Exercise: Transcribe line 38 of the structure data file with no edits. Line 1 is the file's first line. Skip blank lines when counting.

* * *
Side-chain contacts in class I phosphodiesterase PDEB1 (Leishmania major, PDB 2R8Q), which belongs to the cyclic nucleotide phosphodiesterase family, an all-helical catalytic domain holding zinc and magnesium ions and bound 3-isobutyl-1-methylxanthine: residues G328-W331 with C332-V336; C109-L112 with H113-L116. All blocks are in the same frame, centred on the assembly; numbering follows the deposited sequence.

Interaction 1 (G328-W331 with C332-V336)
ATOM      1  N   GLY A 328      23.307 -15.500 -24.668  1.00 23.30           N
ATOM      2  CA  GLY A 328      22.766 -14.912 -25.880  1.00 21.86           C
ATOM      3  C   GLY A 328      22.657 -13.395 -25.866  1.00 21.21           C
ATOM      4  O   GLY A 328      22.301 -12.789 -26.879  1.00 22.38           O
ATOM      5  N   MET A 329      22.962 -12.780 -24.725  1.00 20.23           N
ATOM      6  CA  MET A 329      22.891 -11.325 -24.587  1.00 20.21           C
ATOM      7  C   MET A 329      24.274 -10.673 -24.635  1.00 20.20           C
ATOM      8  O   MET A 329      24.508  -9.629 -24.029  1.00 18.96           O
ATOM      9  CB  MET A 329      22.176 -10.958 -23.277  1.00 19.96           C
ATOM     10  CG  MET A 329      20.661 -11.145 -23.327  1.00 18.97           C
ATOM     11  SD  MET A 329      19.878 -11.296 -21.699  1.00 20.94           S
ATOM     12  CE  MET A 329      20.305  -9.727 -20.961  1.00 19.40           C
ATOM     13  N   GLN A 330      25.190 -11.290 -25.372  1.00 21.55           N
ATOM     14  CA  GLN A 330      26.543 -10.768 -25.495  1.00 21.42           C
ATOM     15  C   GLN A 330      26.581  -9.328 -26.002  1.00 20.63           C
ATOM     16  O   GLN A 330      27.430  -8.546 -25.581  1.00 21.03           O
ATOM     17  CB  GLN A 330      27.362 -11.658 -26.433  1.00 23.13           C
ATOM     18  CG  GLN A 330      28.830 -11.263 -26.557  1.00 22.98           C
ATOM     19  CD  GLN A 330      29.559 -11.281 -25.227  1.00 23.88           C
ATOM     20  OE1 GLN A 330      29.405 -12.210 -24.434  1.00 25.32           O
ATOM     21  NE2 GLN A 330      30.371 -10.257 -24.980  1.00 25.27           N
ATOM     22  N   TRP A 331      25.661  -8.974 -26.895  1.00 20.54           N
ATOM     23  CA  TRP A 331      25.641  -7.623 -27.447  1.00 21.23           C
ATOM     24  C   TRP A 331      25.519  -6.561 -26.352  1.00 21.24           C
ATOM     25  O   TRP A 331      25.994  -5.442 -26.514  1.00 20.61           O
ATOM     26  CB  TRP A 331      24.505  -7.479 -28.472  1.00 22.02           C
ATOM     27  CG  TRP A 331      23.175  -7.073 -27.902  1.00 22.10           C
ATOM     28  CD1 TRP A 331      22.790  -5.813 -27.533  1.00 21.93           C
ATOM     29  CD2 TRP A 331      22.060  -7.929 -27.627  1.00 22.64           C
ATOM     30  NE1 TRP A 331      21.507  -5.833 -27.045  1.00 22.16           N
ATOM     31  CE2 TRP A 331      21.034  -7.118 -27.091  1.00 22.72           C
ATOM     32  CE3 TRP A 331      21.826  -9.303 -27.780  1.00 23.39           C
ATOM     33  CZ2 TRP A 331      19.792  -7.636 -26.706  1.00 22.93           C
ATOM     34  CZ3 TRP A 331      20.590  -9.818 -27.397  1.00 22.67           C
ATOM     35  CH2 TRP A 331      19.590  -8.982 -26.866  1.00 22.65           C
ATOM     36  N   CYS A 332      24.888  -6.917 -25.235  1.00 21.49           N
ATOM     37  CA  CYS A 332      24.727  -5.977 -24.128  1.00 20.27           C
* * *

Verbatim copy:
ATOM     36  N   CYS A 332      24.888  -6.917 -25.235  1.00 21.49           N